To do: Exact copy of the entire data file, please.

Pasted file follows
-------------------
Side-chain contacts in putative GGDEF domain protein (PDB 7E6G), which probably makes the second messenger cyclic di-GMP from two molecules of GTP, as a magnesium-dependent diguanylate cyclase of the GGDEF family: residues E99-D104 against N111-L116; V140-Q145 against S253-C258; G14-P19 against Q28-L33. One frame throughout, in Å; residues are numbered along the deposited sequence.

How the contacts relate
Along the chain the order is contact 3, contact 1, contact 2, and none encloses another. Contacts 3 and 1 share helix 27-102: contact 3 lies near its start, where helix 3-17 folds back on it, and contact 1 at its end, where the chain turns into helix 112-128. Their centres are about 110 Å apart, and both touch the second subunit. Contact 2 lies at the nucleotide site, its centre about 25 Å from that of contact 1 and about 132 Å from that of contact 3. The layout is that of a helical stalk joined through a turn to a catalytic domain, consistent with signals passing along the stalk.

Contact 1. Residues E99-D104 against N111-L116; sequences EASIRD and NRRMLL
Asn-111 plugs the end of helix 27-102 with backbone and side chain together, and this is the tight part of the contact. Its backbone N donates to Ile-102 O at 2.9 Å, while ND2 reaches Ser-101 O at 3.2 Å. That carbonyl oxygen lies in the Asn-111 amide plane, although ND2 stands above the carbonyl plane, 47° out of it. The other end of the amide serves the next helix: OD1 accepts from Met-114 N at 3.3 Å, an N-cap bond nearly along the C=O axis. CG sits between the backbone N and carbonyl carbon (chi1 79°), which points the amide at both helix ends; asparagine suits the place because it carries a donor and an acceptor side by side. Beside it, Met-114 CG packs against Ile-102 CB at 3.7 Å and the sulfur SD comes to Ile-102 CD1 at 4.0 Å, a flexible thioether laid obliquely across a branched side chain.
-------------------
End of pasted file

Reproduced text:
Side-chain contacts in putative GGDEF domain protein (PDB 7E6G), which probably makes the second messenger cyclic di-GMP from two molecules of GTP, as a magnesium-dependent diguanylate cyclase of the GGDEF family: residues E99-D104 against N111-L116; V140-Q145 against S253-C258; G14-P19 against Q28-L33. One frame throughout, in Å; residues are numbered along the deposited sequence.

How the contacts relate
Along the chain the order is contact 3, contact 1, contact 2, and none encloses another. Contacts 3 and 1 share helix 27-102: contact 3 lies near its start, where helix 3-17 folds back on it, and contact 1 at its end, where the chain turns into helix 112-128. Their centres are about 110 Å apart, and both touch the second subunit. Contact 2 lies at the nucleotide site, its centre about 25 Å from that of contact 1 and about 132 Å from that of contact 3. The layout is that of a helical stalk joined through a turn to a catalytic domain, consistent with signals passing along the stalk.

Contact 1. Residues E99-D104 against N111-L116; sequences EASIRD and NRRMLL
Asn-111 plugs the end of helix 27-102 with backbone and side chain together, and this is the tight part of the contact. Its backbone N donates to Ile-102 O at 2.9 Å, while ND2 reaches Ser-101 O at 3.2 Å. That carbonyl oxygen lies in the Asn-111 amide plane, although ND2 stands above the carbonyl plane, 47° out of it. The other end of the amide serves the next helix: OD1 accepts from Met-114 N at 3.3 Å, an N-cap bond nearly along the C=O axis. CG sits between the backbone N and carbonyl carbon (chi1 79°), which points the amide at both helix ends; asparagine suits the place because it carries a donor and an acceptor side by side. Beside it, Met-114 CG packs against Ile-102 CB at 3.7 Å and the sulfur SD comes to Ile-102 CD1 at 4.0 Å, a flexible thioether laid obliquely across a branched side chain.